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It can be worrying as a parent the first time your little baby gets a cold, particularly as they can’t tell you how they’re feeling, nor can they understand what is going on.

If your baby comes into contact with other people regularly they will be exposed to a multitude of germs and viruses. Babies and young children tend to get colds quite often and it can seem as if they catch everything that’s going round – remember this is because their immune system is still developing.

Usually a cold can last around ten days to two weeks. Colds are caused by viruses so your physician won’t prescribe antibiotics which are used to treat bacterial infections.


You can expect your baby to have similar symptoms to when adults catch a cold.

  • Blocked or runny nose and sometimes watery or reddened eyes
  • Sneezing
  • Sore throat
  • Temperature
  • Swollen lymph nodes (under the armpits, on the neck and the back of the head)

Your child is likely to feel under the weather and may be more tired than usual, especially if they are blocked up and snuffly and have a temperature.


Keeping your little one hydrated is absolutely vital so make sure you frequently offer them breast milk or formula. You can also offer water from about 4 months.

You can treat a fever with appropriate medicine such as infant paracetamol or infant ibuprofen. You can buy these over the counter, designed specifically for children. Both are available in liquid form which it’s fairly easy to administer with a syringe or spoon. Always remember to check the correct dosage for your baby’s age.

Nasal saline drops can help to unblock your baby’s nose if it’s really blocked – you can buy these over the counter from your pharmacist. Or you could try a baby nasal bulb.

Natural Remedies

Running the shower in your bathroom and sitting in there for a few minutes can be an effective way of easing symptoms. The heat from the steam can help to relieve congestion and clear the airways of mucus. You can create a similar effect on a smaller scale with a bowl of steaming water. Adding a few drops of eucalyptus oil will help humidify the air and the smell can be calming for your baby.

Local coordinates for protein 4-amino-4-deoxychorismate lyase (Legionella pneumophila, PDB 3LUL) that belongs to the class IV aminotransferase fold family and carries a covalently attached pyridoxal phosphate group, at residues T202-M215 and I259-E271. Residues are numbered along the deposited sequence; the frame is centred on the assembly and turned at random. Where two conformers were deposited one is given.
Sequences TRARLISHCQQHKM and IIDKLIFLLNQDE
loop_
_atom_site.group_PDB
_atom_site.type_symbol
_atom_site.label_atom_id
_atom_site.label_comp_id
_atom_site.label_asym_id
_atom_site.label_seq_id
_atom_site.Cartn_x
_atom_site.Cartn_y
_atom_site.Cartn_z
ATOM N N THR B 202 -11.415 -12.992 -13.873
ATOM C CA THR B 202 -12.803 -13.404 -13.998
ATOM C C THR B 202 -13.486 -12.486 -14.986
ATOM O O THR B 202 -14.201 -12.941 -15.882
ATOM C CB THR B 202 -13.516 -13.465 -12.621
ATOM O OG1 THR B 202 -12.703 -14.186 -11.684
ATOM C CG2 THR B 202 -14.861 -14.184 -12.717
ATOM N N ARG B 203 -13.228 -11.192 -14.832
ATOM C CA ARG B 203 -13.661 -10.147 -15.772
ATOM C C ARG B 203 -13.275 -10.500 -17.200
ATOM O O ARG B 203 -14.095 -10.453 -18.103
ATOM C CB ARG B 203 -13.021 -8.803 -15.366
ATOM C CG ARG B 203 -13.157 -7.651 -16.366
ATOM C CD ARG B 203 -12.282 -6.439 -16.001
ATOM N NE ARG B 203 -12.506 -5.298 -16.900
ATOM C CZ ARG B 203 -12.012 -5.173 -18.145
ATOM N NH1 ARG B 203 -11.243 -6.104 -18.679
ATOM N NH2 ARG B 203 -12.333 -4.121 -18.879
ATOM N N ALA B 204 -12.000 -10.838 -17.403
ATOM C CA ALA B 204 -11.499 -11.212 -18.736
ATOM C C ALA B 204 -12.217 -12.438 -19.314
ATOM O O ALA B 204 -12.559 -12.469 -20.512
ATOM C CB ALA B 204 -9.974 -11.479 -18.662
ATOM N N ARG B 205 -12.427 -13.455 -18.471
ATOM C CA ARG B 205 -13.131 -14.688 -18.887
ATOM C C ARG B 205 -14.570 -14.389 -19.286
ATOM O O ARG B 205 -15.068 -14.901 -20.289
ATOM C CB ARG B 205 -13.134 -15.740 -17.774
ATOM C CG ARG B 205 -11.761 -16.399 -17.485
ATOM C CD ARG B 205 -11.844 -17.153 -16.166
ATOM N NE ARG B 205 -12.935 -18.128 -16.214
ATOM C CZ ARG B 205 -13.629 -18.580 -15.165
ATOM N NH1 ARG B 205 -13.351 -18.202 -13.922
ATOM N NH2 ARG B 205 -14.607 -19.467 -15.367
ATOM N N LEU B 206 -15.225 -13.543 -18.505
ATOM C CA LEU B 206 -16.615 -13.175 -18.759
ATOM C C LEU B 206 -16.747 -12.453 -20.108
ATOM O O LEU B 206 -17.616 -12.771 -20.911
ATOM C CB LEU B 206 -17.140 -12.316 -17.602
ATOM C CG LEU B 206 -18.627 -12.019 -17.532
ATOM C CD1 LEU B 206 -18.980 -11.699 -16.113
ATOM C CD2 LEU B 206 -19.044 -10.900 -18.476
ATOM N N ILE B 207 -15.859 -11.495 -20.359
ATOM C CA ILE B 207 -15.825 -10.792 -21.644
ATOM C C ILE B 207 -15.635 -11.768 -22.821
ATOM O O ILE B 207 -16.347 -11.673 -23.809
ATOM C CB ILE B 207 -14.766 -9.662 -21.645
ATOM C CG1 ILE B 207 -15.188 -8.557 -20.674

Vapor rubs, often containing menthol or eucalyptus can be soothing, applied to your baby’s upper chest and back. Remember not to apply this to your baby’s nostrils as you could block their breathing, it could be sore if your baby’s skin is sensitive.

If your baby is big enough to be eating solids, there are lots of health-boosting foods you can try (depending on your little one’s tastes!).

Garlic is a powerful anti-bacterial agent and consuming lots of garlic at the onset of a cold may reduce both its length and severity.

Raw honey is full of live enzymes, stimulates the immune system and is a natural antibiotic. HOWEVER, it’s recommended not to give your child honey until they’re one year old. Occasionally, honey can contain bacteria that can produce toxins in a baby’s intestines, and this can lead to serious illness

Vitamin C and Vitamin D can also boost the immune system – good sources include strawberries, green veg, oily fish and eggs.

You can prop your baby up in bed – you should not give your baby a pillow because of the risk of suffocation, but you can firmly tuck a towel or two around and under the head of their cot so they can sleep in a slightly elevated position. Or you could place a wedge under their mattress to slightly elevate the end where their head will rest.

Make sure your baby gets plenty of rest. This is an opportunity to have lots of cuddles – the comfort will help your baby to feel better and relax. You will probably be up in the night more often when you’re looking after your unwell baby, so taking time to relax during the day and enjoy cuddles is good for you too.

Usually colds aren’t serious, but always remember to trust your instincts and if you have any concerns or a temperature lasts more than three days, get in touch with your doctor/physician.


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